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Spring 2018 . . . Keeping Your Cabin Safe

Q: I heard about the cabin break-ins recently. Times have changed! Got any hints to prevent these break-ins?

A: Yes, times have changed. Without going into specific products or services there are a few suggestions we can make. Cass County Sheriff Burch had a few other suggestions as well:

  1. Keep your driveway plowed. Ask a neighbor to walk around your place so there are obvious tracks.
  2. Have someone check your mail, so it doesn’t pile up. Stop the newspaper.
  3. Have an inside radio or TV on a timer.
  4. Have various inside lights on different timers, so they come on at different times in the evening/morning.
  5. Consider multiple outdoor motion-activated lights, dead bolt locks and heavy-duty padlocks.
  6. You might want to have someone put your garbage can out…. Anything to make it look like someone is there.
  7. Have an alarm system. We find that burglars usually don’t bother places with alarms. Consider a service or signage.
  8. If you see something, say something.

A big deterrent is having someone keep his or her eyes on your property. There are several ‘cabin watch’ services that TMLA members use. (We don’t make recommendations but ask around.) Make a habit of watching your neighbor’s homes as you walk. If you are gone over the winter or for long periods, inform the Sherriff’s Office so they know to keep an eye on your place. If you see any suspicious cars or people you do not know ALWAYS call the Sherriff’s Office – day or night. They patrol often and need our assistance in this safety effort.

A current statement from our sheriff:

“One item from a Cass County burglary was located with a suspect in Crow Wing County. Cass County has been unable to tie this suspect to burglaries in our county (only possession of stolen property). We have possibly identified the suspects; however, at this time, we do not have enough to charge them.

The location of this suspect was due to an observant resident seeing a suspicious vehicle and reporting it to law enforcement. The burglary in the Ten Mile Lake area remains open and the Sheriff’s Office is continuing to identify suspects in the case.

We encourage our residents to report suspicious happenings in their neighborhoods. This is a prime example of how our observant neighbors can assist law enforcement in our efforts to fight crime and keep our communities safe.

If you have any questions, please contact me.”

Cass County Sheriff Tom Burch
Cass County Sheriff’s Office – 218-547-7308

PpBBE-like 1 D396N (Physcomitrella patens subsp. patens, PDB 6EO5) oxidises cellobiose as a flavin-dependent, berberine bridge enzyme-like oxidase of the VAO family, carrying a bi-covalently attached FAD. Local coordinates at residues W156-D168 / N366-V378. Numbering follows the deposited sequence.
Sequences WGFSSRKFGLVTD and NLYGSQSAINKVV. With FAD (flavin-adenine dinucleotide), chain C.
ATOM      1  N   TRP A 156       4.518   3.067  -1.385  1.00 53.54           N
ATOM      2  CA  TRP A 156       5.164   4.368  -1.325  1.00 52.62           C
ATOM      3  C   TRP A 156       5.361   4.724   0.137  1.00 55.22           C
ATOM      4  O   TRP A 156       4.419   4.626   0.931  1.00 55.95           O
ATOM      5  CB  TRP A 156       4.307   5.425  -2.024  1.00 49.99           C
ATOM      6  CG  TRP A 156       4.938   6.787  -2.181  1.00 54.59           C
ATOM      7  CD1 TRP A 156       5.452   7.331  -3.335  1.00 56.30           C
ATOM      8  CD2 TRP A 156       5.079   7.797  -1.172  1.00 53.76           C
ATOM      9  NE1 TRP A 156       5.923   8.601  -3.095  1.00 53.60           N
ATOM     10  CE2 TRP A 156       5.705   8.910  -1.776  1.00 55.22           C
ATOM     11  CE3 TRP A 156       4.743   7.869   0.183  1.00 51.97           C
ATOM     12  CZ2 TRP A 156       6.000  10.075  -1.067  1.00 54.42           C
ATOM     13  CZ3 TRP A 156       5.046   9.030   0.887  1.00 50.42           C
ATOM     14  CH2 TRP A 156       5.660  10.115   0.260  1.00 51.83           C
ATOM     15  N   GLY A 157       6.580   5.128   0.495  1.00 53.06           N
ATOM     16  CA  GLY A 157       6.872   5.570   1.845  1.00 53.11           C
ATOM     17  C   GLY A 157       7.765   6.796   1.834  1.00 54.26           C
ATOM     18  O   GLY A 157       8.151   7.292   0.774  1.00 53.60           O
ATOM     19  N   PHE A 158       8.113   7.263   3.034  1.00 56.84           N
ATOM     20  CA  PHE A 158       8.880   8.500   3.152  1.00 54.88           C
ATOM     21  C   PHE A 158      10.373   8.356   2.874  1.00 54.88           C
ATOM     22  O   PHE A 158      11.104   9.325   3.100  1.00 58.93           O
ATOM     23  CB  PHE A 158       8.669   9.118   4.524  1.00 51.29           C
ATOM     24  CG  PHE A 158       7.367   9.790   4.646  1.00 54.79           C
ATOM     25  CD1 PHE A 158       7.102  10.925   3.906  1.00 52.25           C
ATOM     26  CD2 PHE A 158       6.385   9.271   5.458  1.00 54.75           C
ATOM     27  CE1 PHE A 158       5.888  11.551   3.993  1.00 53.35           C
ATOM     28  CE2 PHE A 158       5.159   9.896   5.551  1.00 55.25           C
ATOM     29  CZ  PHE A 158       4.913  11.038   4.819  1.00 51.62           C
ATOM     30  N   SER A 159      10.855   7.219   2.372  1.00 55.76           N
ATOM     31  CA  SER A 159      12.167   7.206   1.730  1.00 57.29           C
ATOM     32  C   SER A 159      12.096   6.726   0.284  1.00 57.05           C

PO Box 1119 – 303 MN Ave
Walker MN 56484

Fall 2017 . . . Lake Friendly Soaps

Q: We would like to know what body soaps and shampoos are environmentally friendly to our lake.

A: Sadly, there really is no environmentally friendly way to lather up in a lake.

A few generations ago, taking a bar of Ivory soap down to the lake for a bath created a fairly small human impact on a big body of water. But there are more people now, more pollutants in the water, and more chemicals from the shore washing into the lake.

Soaps can create algae blooms, which greatly alter the health of a lake. Even products that contain only natural ingredients may affect ecological balances in unintended ways.The University of Minnesota’s Extension Service provides a list of “Shoreline Stewardship Best Practices.” Prominent among them are “Stop washing dishes, laundry and self in lake while camping” and “Quit using soap or shampoo in the water.”

If you must bathe in your lake, choose personal care products that are at least biodegradable. (But there are no guarantees that biodegradable products are completely non-polluting or that the elements they break down into are harmless to our particular ecosystem.) And absolutely avoid antibacterial soaps or anything containing phosphorus.

What soaps are okay to use in the lake? Several Google searches tell us that using any soaps in our lake is not a great idea. However, if you must, check your labels! If your soaps have PHOSPHATE, SURFACTANTS, TRICLOSAN, OR ARE ANTIBACTERIAL … DO NOT USE THEM IN TEN MILE! The first two chemicals spike algal growth, and triclosan (hand sanitizers and hand soaps) is toxic to aquatic life. Some soaps recommended on camping and environmental sites include: Dr. Bronner’s Unscented Castile Soap for body, teeth, and hair. It is vegetable-based and organic. Other product makers: Kiss My Face, Live Clean, and Down Under.

Further information can be found at and

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